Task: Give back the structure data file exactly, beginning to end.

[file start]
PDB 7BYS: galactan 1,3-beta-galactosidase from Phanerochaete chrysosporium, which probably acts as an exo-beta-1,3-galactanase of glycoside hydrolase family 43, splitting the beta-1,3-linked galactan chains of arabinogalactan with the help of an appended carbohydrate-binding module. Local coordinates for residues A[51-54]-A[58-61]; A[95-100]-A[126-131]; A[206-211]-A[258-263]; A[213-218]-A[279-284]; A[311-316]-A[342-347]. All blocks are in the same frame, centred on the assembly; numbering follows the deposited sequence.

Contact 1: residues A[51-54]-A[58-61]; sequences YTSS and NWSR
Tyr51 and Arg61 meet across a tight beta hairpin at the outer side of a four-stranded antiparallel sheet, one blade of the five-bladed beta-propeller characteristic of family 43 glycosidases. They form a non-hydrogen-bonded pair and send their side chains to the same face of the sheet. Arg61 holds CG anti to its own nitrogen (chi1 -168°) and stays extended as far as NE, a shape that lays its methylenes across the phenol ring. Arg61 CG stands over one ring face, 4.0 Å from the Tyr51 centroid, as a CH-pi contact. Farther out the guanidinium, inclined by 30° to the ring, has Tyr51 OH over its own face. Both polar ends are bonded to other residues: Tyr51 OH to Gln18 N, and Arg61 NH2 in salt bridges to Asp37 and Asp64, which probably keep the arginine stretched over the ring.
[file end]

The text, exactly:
PDB 7BYS: galactan 1,3-beta-galactosidase from Phanerochaete chrysosporium, which probably acts as an exo-beta-1,3-galactanase of glycoside hydrolase family 43, splitting the beta-1,3-linked galactan chains of arabinogalactan with the help of an appended carbohydrate-binding module. Local coordinates for residues A[51-54]-A[58-61]; A[95-100]-A[126-131]; A[206-211]-A[258-263]; A[213-218]-A[279-284]; A[311-316]-A[342-347]. All blocks are in the same frame, centred on the assembly; numbering follows the deposited sequence.

Contact 1: residues A[51-54]-A[58-61]; sequences YTSS and NWSR
Tyr51 and Arg61 meet across a tight beta hairpin at the outer side of a four-stranded antiparallel sheet, one blade of the five-bladed beta-propeller characteristic of family 43 glycosidases. They form a non-hydrogen-bonded pair and send their side chains to the same face of the sheet. Arg61 holds CG anti to its own nitrogen (chi1 -168°) and stays extended as far as NE, a shape that lays its methylenes across the phenol ring. Arg61 CG stands over one ring face, 4.0 Å from the Tyr51 centroid, as a CH-pi contact. Farther out the guanidinium, inclined by 30° to the ring, has Tyr51 OH over its own face. Both polar ends are bonded to other residues: Tyr51 OH to Gln18 N, and Arg61 NH2 in salt bridges to Asp37 and Asp64, which probably keep the arginine stretched over the ring.